Africa’s Huge Locust Swarms Are Growing at the Worst Time

This lapse in detection unfolded despite the best efforts of the FAO, which coordinates a complex network of data collectors to detect the locusts early, before they have time to go gregarious and swarm. They work with two dozen frontline countries between East Africa and India, with people patrolling in trucks, looking for the pests. They marry this on-the-ground information with satellite data that shows vegetation forming—an indication that hungry locusts could well follow.

 

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Unfortunately, though, the locust boom in 2018 unfolded in Oman’s remote deserts, so there was no one around to raise the alarm. “We can help in creating better models, better forecasts,” says Piou. “But if there’s nobody on the ground, there’s no humans, then it’s not enough. We cannot replace humans on the ground with satellites.”

The terrifying reality is that if you don’t stop a locust swarm early, there’s very little you can do to stop its spread. These insects do not respect borders, and they do not respect crops. Once the swarm arrives, the best officials can do is deploy pesticides to attenuate the crop destruction. But that, too, requires humans, and specially trained crews at that—you can’t just hand a farmer a barrel of pesticide and hope no one gets sick.

Luckily, countries currently invaded by locusts, like Kenya and Ethiopia, already have plenty of experts who know how to run a spraying operation. The concern is for what will happen if the swarms spread into countries like South Sudan and Uganda, which haven’t seen major outbreaks for decades. “They don’t have any national locust program in their country within the ministry of agriculture,” says Cressman, of the FAO. “They have no physical setup, but they also have no expertise, no trained staff in the various aspects of controlling locust.” With travel restrictions in place, experts can’t get there to train people up. And even if they could get there, social distancing means you can’t fill up rooms for lessons on locust control.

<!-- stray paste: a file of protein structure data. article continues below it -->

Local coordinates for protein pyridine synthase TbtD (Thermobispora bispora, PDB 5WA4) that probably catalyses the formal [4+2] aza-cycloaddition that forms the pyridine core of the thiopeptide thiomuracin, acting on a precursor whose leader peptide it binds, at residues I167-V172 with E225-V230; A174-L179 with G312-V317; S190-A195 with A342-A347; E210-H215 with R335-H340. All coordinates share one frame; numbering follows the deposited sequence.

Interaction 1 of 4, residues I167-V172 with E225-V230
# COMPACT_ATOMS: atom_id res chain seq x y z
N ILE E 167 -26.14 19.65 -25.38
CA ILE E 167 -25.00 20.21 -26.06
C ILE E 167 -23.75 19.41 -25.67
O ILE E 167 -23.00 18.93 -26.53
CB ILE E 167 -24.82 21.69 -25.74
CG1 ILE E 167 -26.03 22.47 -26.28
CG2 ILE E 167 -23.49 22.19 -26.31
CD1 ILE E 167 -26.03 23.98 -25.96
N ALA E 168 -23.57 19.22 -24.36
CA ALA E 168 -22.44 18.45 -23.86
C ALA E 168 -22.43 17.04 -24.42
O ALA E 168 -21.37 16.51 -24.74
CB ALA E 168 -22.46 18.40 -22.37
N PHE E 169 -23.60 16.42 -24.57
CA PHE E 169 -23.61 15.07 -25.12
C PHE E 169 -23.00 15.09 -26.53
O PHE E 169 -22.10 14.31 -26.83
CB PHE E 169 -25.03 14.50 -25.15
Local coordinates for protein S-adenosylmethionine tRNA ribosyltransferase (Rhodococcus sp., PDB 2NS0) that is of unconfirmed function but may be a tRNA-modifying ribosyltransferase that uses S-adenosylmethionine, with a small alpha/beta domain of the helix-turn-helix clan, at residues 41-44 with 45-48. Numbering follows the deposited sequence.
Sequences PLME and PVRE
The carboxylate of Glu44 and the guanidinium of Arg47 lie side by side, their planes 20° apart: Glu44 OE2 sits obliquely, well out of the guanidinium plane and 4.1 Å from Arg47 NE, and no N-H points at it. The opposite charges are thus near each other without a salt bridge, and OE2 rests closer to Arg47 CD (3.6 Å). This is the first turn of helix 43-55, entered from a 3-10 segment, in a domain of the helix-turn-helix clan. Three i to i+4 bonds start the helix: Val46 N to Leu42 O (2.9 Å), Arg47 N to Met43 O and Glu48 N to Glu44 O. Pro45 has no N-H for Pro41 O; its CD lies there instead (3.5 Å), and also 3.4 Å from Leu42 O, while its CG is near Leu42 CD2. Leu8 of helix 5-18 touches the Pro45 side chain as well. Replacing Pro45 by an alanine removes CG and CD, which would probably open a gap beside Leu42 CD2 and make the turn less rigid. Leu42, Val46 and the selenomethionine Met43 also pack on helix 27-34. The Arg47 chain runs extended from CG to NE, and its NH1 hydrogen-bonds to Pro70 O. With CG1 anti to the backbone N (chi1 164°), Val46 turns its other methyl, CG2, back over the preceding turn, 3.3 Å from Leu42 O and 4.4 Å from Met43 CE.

The good news in all this is that while shipments of pesticides and spraying equipment to Africa may have slowed as supply chains slow in general, this particular supply chain is distributed across the globe. “It’s coming from the four corners of the planet,” says Cressman. “So we’re not just relying on one region to supply us, which could be a bit risky, because if that region really shuts down, you wouldn’t be able to sustain the supply.”

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Still, the timing of it all is catastrophic: locusts in the age of the coronavirus, with the start of the harvest season coming in late June and early July. “And unfortunately that’s exactly the same time when the next generation of swarms will be forming,” says Cressman.

With nations elsewhere wrapped up in fighting the coronavirus pandemic, the growing locust threat may not get the attention, and humanitarian aid, it needs. A locust outbreak, Cressman says, is a lot like a wildfire: Put it out early, and you’re good. Delay, and the swarm will spread and spread until it runs out of fuel—the food that subsistence farmers across Africa rely on to survive.

The good news is that the swarms haven’t yet spread through North and West Africa. The bad news is that the magnitude of this outbreak rivals that of the devastating swarms that hit the continent 75 years ago. Beginning in 1948, locusts multiplied out of control in Africa, and didn’t stop until 1963. “So if we don’t stop it now,” Piou says, “we are going to have swarms rolling from country to country.”

To keep that from happening, Piou is working with countries in the region to predict where the locusts might land next. “What we are trying to do with them is to be ready as soon as the swarms arrive,” he says, “to have a quick answer and not let them reproduce again and exponentially grow again.”

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